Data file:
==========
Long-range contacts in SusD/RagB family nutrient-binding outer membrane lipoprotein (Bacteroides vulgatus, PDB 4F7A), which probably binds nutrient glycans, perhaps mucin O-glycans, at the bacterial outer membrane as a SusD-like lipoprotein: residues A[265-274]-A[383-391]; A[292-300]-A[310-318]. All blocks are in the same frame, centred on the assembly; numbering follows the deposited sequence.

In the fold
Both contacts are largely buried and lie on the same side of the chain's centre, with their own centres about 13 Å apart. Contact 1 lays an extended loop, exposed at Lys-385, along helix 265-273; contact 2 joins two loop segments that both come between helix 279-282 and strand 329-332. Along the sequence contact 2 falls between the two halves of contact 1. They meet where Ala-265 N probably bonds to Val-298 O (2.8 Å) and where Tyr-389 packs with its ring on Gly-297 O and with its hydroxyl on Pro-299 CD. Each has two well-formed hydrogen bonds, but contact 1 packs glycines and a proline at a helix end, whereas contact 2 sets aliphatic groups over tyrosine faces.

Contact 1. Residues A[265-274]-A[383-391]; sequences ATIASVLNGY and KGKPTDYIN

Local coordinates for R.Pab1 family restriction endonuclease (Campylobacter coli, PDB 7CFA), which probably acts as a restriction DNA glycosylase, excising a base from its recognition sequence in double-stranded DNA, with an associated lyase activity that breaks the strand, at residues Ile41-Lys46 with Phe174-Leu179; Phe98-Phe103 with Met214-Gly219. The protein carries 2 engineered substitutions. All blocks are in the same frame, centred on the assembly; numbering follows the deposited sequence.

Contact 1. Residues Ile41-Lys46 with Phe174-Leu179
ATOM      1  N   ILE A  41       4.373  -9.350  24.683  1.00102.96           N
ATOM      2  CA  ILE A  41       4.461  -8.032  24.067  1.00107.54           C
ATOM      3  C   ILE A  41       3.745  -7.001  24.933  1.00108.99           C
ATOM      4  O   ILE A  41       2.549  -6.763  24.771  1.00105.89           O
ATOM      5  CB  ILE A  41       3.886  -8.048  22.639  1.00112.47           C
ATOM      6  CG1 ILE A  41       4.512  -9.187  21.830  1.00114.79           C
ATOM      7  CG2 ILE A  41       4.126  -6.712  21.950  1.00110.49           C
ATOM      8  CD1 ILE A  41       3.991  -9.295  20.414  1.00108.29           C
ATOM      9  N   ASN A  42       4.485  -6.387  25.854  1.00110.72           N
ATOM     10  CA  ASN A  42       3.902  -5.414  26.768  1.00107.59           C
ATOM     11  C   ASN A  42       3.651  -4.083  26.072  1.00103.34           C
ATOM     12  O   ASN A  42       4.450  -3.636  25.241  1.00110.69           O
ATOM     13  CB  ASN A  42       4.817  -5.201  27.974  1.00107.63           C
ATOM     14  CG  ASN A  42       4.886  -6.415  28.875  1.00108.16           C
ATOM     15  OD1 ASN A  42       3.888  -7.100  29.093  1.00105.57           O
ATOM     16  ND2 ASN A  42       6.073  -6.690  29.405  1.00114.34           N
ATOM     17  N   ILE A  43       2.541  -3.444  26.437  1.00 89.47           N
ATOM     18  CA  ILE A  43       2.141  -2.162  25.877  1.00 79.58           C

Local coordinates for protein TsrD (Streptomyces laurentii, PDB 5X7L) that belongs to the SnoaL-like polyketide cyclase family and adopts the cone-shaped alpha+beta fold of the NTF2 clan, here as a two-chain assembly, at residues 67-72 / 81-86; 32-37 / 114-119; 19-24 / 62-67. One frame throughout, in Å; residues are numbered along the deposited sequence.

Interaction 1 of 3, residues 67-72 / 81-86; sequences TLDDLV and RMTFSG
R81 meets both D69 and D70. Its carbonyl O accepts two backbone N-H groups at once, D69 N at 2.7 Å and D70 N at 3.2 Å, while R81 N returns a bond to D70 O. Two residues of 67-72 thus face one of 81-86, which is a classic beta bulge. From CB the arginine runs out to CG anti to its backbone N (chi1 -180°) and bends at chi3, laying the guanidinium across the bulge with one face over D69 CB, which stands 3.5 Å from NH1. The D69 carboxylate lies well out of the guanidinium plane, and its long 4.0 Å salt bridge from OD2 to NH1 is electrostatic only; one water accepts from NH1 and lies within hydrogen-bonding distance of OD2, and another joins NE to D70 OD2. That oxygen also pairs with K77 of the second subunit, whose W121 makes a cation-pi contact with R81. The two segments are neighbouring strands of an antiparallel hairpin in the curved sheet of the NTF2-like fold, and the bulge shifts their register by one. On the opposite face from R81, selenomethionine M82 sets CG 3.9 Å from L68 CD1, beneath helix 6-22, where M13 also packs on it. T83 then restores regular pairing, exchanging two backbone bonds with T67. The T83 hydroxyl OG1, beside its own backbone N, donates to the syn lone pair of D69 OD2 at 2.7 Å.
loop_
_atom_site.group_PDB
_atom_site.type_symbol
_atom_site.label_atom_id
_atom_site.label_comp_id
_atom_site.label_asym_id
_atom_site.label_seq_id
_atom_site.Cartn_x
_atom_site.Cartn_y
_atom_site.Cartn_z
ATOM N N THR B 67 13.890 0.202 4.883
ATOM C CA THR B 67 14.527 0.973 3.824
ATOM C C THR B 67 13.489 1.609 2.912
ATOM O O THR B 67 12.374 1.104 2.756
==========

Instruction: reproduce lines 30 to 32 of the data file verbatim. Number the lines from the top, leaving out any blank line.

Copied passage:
_atom_site.type_symbol
_atom_site.label_atom_id
_atom_site.label_comp_id